AYER — Interim Superintendent of Schools George Frost wants to tag problems as close to the source as possible, which is where solutions are most likely to be found, he said.
If, for example, a parent has a problem involving a teacher, a parent/teacher “meeting of the minds” should solve it, he said. And problems in the lunchroom or elsewhere should be solved there, including troubles on the bus that can be worked out with the bus company.
Frost said he wants to strengthen interactive inks between the community and the schools. “Schools aren’t silos where last year’s grain is stored,” he said. “They are viable, pro-active” places where important things happen and the doors should swing both ways.
To start the ball rolling in his interim administration, Frost has scheduled open office hours on July 11, 13, 16, 18 and 25 and Aug. 1, with sessions from 10 a.m. to noon and 1 to 2 p.m. Those who prefer to chat one-on-one with the new superintendent may call Laura Callahan at the high school to set up an appointment, 8 a.m. to 4 p.m.
“Ultimately, I want parents to know those times are open and that’s when I’ll be in the office,” he said of the scheduled sessions, and his open door policy in general.
Frost’s résumé shows he has experience and the right stuff for the job, but he plans to be a hands-on administrator and visible as well. He wants to get to know the school community and the larger community in Ayer, and vice versa, he said.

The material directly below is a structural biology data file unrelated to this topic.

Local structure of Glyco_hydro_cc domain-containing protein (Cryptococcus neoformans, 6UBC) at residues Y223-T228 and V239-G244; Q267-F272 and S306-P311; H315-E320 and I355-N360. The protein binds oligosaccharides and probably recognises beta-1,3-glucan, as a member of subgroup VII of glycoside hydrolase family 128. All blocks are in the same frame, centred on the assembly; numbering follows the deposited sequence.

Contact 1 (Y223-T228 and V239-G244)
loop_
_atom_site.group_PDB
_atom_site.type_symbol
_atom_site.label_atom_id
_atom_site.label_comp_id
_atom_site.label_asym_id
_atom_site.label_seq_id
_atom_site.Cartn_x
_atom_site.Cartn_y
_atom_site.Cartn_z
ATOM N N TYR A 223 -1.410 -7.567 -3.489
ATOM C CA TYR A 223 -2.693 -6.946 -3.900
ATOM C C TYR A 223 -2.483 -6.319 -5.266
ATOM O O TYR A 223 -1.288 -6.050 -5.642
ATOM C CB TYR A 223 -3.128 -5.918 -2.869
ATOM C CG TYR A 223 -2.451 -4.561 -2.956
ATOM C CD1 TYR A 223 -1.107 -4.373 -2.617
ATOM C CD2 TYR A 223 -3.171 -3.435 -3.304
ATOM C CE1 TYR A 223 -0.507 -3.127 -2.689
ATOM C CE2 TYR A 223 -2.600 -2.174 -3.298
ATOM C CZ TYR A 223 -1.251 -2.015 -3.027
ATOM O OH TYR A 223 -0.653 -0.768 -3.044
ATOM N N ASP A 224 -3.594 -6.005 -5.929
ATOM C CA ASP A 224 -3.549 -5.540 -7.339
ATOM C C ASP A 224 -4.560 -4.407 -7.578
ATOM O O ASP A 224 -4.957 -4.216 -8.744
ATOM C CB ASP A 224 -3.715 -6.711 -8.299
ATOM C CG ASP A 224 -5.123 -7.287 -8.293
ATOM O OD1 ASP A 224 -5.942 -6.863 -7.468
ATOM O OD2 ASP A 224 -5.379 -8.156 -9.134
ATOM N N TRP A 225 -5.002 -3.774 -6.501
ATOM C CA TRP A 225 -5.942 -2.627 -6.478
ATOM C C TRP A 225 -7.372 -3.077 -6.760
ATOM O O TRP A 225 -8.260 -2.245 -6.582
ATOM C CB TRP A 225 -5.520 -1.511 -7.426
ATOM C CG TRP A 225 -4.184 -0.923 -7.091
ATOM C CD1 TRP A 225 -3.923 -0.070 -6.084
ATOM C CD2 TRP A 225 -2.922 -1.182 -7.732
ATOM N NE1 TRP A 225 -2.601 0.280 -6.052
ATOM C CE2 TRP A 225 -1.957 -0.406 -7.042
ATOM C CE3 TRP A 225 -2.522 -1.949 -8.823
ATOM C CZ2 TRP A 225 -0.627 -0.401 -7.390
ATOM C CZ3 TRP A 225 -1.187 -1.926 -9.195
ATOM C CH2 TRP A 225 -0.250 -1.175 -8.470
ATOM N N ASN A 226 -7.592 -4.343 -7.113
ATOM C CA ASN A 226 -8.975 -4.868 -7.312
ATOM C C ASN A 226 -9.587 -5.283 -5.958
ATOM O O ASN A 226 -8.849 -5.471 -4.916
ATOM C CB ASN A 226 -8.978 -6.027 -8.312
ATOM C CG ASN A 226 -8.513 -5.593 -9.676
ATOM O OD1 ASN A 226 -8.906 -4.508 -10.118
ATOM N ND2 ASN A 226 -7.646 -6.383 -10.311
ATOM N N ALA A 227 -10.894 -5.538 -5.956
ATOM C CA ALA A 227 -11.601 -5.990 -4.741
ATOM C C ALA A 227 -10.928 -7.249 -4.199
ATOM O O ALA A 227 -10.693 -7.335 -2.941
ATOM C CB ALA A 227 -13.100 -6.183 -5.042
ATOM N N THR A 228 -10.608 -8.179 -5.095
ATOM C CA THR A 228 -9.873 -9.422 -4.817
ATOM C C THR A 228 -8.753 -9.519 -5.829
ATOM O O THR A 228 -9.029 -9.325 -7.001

Frost lives in nearby Chelmsford and said he plans to show up for school events during his watch, whether it’s sports, academic activities or a show. And when it’s called for he’ll attend meetings in town, too, he said.
“I’m going to be there to watch our kids perform and I’ll advocate for them” in town, he said. The common denominator is accessibility and the message he wants to tout is communication.
Interviewed in his office a couple of days before his job officially started, Frost was easy to talk to, clearly in charge, with a plan mapped out and a door that’s already open. People who want to talk to the new superintendent “can catch me in town,” he said. “I take this very seriously.”